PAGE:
SLA faces tough choices

[TamilNet, Thursday, 01 October 1998, 09:36 GMT]
The Liberation Tigers' Operation Unceasing Waves II has completely destroyed the basic protective stratum of the gateway to Jaffna. The massive Elephant Pass base complex of the Sri Lankan Army (SLA) is now the sole barrier between the Liberation Tigers and the Jaffna peninsula.

The SLA base complex that fell to the Liberation Tigers on Monday lay spread across a fifteen kilometre expanse from the northern part of the Kilinochchi town to Kunchipparanthan, Uruththirapuram and other villages to the west and south west of the highway to Jaffna.

The SLA's Paranthan base now stands completely exposed to barrages from the LTTE's heavy artillery units that have grown more powerful with the acquisition of several big guns from the Kilinochchi base complex on Monday.

Unconfirmed reports said that the Tigers may have removed two 130 mm artillery pieces among other weapons. The 130 mm guns are the most powerful long range artillery in the SLA's arsenal.

As the Liberation Tigers themselves admitted, they had to bring in a large number of civilians on Monday night to help remove weapons, ammunition and vehicles from the Kilinochchi base, as the task was so formidable as to be beyond their capacity.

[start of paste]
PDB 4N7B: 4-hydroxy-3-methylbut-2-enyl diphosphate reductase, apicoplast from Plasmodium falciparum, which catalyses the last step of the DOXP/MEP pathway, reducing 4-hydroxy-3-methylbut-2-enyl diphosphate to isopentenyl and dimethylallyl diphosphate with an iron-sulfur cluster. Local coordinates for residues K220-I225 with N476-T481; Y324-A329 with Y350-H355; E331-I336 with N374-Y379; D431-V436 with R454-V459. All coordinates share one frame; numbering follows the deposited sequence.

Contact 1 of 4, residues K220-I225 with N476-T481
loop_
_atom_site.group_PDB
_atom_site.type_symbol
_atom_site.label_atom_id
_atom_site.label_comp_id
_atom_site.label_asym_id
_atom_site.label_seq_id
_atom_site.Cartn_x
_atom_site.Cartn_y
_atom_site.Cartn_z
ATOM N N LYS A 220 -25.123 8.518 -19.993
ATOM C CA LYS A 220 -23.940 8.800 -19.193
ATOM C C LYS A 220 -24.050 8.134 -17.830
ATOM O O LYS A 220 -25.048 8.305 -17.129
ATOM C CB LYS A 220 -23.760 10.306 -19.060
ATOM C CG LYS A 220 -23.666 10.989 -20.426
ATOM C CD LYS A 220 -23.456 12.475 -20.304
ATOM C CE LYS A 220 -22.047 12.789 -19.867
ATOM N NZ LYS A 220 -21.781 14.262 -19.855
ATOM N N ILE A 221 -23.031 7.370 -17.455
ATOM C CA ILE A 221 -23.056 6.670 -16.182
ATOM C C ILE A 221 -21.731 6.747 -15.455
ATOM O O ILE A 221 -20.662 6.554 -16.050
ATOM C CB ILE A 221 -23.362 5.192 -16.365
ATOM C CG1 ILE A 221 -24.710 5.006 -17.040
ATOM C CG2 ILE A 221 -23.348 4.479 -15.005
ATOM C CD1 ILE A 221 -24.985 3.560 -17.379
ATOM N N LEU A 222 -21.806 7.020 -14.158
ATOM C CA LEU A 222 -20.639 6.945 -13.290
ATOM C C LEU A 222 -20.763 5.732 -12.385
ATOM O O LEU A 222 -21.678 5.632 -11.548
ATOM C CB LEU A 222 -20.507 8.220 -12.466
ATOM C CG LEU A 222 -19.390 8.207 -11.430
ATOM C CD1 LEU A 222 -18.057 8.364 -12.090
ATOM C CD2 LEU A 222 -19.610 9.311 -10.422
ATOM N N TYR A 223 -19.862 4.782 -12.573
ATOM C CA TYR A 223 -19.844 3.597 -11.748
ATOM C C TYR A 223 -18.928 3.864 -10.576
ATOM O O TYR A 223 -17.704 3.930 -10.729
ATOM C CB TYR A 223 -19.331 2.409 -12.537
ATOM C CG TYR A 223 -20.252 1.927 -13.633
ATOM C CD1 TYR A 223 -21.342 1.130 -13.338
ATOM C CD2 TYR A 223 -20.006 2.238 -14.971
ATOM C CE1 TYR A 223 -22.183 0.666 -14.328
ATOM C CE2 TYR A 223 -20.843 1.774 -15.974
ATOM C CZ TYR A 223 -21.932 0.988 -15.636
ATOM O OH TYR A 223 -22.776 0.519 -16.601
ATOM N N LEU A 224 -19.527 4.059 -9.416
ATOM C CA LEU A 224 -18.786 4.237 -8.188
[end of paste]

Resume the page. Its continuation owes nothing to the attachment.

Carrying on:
The quantity of heavy weapons that they seized from the SLA is unprecedented, said an informed source in the Vanni.

In these circumstances, many SLA defence planners appear to feel that the Paranthan camp, located in the premises and buildings of the Chemical Corporation, should be pulled back soon into the Elephant Pass base.

They say that the LTTE can simply overrun this camp that juts out from the gateway to Jaffna, like a narrow promontory in dangerously hostile terrain.

But this throws the planners on the horns of a dilemma; pulling back the Paranthan camp will expose the Elephant Pass base - or at least one of its key sectors - to the Liberation Tigers.

The problem facing the Sri Lankan government now is that the LTTE may overrun at least part of the Elephant Pass base with its greatly enhanced fire power, which could eventually bring the Thenmaradchi division of the Jaffna peninsula under the LTTE control.

Solving this problem by retaking Kilinochchi is currently impossible given the logistical difficulties of launching another massive thrust from the air and sea supplied peninsula.

But saving Jaffna's strategic gateway by attempting to push north with greater speed on the A9 highway is quite evidently an impossible task, judging from the fierce resistance put up by the Liberation Tigers at Mankulam junction yesterday.

The Sri Lankan army claimed it had captured the town but the Voice of Tigers radio said that there was heavy fighting near Mankulam junction yesterday.

One informed analyst in Colombo said that if the army had indeed captured Mankulam yesterday morning, the LTTE would not have been able to arrange the handing over of the six hundred bodies of SLA troops to the ICRC at Mallavi which is eight kilometers west of the town.


Related Articles:
30.09.98   Tigers hand over 600 SLA bodies
30.09.98   Mankulam captured - Radio
28.09.98   Kilinochchi base captured - LTTE
27.09.98   MoD says 'in control'

 

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